between the cost of the machinery, the cost of maintenence, the cost of repairs...
I'm not really sure that it would be cheaper than the low wage earners anyways.



posted on Dec, 29 2016 @ 03:53 PM
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originally posted by: dawnstar
the thing that people seem to overlook when it comes to automation is that it is expensive to automate.
this guy is griping about the half hour lunchbreak and the 10 or 15 minute breaks that he is mandated to give his employees... well, so let's say he did automate...
machines, believe it or not need breaks also, or else they break. and well, what will this guy do if after avoiding the regular shut down of the equipment time and time again, a major piece of machinery breaks and he is no shut down while the parts are ordered, shipped and the machine is fixed, would could be days if not weeks??
between the cost of the machinery, the cost of maintenence, the cost of repairs...
I'm not really sure that it would be cheaper than the low wage earners anyways.


Exactly. I don't see complete industry automation ever happening. Sure, in high volume areas they might because those places can handle the cost because of their customer base. A town of a few thousand people with a couple fast food places could never support it. In the long run it would likely help with overhead, but the short term it would be very expensive to undertake, especially being on the cutting edge of it.

It would likely work as most IT manufacturing and 3rd party contracts do, where the 3rd party companies house parts and have engineers on hand that can service multiple different types of machines. They would have a service contract that gave them the option of a few different response times and there would be a list of the most often replaced part, such as hard drives.

The real money in this is the service contracts and the software that runs the machines. I am wondering if there will be another transaction processing company that will standardize how these machines operate transactions in order to skim a few cents off for services here and there. You would have a lot of revenue from that. The machines themselves will always be scrap after a few years and can be reproduced quickly, likely having plenty on standby for shipping at multiple warehouses.



posted on Dec, 29 2016 @ 03:54 PM
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a reply to: theantediluvian

LInk, please?

Oh, nevermind; I found it: www.sackoftroy.com...

Those are children starving because they have no parents and no income. That's what you propose, not me. I want everyone who wants a job to have a job, and to have the best job they can get.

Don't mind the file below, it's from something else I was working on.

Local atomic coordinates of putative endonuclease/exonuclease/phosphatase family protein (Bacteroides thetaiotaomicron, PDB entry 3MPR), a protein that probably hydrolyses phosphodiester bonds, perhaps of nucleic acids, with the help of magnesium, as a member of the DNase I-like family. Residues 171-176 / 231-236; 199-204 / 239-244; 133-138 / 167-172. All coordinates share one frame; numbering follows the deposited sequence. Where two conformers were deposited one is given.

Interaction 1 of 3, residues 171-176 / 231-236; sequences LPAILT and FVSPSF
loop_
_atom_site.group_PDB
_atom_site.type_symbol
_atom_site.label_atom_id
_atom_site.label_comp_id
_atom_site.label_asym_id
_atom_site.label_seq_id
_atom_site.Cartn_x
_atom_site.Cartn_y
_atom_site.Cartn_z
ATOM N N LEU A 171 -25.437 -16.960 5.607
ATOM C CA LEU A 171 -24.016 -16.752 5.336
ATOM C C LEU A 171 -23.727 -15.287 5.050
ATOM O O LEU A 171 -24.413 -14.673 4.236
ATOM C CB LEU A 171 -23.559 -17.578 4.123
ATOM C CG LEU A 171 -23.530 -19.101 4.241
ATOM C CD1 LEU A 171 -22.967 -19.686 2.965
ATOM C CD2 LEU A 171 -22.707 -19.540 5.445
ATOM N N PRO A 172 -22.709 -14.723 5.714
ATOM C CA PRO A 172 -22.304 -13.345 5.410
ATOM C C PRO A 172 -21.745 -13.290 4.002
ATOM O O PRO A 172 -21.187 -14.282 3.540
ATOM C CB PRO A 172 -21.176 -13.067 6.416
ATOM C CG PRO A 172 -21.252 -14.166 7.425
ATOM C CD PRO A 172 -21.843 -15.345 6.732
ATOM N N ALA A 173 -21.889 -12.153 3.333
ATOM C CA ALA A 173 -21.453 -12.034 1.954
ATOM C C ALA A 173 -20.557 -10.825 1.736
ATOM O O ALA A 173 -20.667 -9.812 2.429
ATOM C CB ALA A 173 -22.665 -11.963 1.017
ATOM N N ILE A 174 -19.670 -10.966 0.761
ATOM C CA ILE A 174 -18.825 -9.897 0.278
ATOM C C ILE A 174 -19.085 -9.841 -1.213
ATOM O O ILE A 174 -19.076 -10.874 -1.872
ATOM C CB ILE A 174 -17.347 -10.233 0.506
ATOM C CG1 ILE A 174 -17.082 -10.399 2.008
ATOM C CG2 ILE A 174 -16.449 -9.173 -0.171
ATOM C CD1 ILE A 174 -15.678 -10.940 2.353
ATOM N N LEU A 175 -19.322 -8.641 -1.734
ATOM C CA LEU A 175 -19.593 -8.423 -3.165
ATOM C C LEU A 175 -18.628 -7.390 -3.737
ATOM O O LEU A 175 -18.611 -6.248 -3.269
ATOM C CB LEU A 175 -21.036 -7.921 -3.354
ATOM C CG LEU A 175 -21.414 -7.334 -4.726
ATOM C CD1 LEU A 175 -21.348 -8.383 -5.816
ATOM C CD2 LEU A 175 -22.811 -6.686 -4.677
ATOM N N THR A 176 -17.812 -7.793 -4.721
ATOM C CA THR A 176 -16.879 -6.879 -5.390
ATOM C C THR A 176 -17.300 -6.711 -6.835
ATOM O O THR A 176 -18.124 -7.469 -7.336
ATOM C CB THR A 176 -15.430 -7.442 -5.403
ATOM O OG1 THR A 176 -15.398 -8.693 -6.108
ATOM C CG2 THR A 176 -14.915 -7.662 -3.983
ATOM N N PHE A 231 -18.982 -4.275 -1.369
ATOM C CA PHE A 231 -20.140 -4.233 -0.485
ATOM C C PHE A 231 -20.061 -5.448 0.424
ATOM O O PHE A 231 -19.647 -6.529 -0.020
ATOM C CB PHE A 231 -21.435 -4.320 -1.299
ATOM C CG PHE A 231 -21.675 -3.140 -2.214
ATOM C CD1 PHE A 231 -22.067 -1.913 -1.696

(See? I knew very few would actually get it.)

TheRedneck



posted on Dec, 29 2016 @ 03:55 PM
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a reply to: MagicCow


Can we include serial numbers for these paper clips to ensure those that purchased them are the ones using them?


Works for me. I should have included that.

TheRedneck



posted on Dec, 29 2016 @ 03:58 PM
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a reply to: dawnstar

If it's not cheaper then they wouldn't do it. It's not like they have something against people. They just want bigger profits. The fact is that automation is cheaper in the long run. That's why they're doing it.

People are more expensive than a mindless soulless machine. Our Technology gets better faster and more importantly cheaper the more we advance. It is inevitable that machines replace people as work force. It has been happening since people started working. That's the purpose of Technology.

However, that doesn't have to be a problem in and of itself. It's good to have machines work for us. Our problem however is that our technology has advanced very rapidly while other areas of society haven't. Those areas need to catch up to a different world. We need to evolve better ideas of how to run society, economics, community, etc. Our population is another issue and these are all tied together. We need fresh minds thinking about how to make these things work in the future. Too many people think we can go back where things made sense and worked smoothly. We can't. We need to adapt to the changes instead of fighting against them because we can't stop our progression in certain areas.

I've read a lot about this and what some of the best minds are talking about and it is a real problem without many good solutions. Some of them are kinda freaking out too because without any positive solutions the default ones that we'll be forced into having aren't too good. People are working to solve this though, but it's a very difficult problem. There are so many different perspectives and differences in ideology that implementing solutions is difficult even if one is found. Sadly if we don't come up with any good solutions, like it or not well be dragged into the future kicking and screaming whether we like where it's headed or not. That is what most of them are trying to avoid.



posted on Dec, 29 2016 @ 04:28 PM
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a reply to: mOjOm
in time yes. I've worked in mostly manufacturing environments. some like my last job, didn't have much automation at all.. others were more automated.